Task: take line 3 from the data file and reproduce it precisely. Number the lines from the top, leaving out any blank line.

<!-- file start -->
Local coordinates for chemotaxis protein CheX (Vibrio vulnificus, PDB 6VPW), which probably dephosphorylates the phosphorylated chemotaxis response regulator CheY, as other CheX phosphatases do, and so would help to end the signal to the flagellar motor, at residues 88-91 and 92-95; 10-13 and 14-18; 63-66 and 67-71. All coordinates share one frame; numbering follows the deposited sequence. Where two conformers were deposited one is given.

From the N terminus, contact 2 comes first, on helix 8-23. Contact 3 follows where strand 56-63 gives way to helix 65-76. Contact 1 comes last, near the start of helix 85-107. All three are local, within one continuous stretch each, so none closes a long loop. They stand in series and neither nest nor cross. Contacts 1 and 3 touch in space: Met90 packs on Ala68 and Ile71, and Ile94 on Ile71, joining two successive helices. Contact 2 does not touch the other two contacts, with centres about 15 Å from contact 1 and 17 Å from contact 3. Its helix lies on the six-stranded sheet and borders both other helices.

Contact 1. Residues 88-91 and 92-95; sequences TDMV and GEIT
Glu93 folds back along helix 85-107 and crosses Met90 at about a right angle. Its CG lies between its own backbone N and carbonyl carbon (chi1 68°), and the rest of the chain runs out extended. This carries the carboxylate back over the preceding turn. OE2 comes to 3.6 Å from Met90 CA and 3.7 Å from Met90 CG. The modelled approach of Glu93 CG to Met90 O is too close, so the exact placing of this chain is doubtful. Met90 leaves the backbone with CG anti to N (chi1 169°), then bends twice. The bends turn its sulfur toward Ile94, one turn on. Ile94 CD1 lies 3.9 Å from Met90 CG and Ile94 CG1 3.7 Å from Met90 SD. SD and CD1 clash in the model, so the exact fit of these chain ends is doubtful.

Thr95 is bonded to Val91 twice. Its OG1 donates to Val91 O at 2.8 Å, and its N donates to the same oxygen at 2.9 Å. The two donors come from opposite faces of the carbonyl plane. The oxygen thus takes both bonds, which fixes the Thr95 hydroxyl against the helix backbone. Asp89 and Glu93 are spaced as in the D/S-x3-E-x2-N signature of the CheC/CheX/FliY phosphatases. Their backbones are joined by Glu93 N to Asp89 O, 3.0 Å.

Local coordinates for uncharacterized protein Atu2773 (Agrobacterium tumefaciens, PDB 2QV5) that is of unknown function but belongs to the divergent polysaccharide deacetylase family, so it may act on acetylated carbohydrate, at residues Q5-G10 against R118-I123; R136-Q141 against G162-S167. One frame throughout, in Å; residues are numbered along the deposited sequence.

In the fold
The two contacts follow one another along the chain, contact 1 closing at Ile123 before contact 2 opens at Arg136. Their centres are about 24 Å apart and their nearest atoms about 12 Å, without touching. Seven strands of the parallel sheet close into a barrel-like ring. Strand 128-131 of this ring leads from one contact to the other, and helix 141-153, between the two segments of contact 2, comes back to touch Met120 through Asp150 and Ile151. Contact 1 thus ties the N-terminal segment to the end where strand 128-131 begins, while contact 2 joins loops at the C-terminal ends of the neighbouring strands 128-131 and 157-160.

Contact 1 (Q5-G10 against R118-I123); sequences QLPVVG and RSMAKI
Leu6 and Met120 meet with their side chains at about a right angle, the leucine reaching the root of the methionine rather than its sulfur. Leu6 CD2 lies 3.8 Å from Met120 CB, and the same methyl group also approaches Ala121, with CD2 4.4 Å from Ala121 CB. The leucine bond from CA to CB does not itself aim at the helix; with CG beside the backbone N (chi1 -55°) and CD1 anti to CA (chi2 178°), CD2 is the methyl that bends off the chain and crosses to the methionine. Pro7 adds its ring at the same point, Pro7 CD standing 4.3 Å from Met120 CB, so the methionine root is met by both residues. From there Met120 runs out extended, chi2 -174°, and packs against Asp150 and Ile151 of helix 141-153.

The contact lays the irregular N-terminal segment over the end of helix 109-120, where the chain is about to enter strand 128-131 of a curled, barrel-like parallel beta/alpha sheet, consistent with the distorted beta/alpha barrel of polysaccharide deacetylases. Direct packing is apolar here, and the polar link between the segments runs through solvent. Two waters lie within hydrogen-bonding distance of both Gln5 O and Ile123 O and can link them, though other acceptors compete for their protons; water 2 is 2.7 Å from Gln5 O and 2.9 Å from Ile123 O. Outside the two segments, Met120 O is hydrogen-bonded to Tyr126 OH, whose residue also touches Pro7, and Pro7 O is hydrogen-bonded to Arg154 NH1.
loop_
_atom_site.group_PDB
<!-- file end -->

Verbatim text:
Contact 1. Residues 88-91 and 92-95; sequences TDMV and GEIT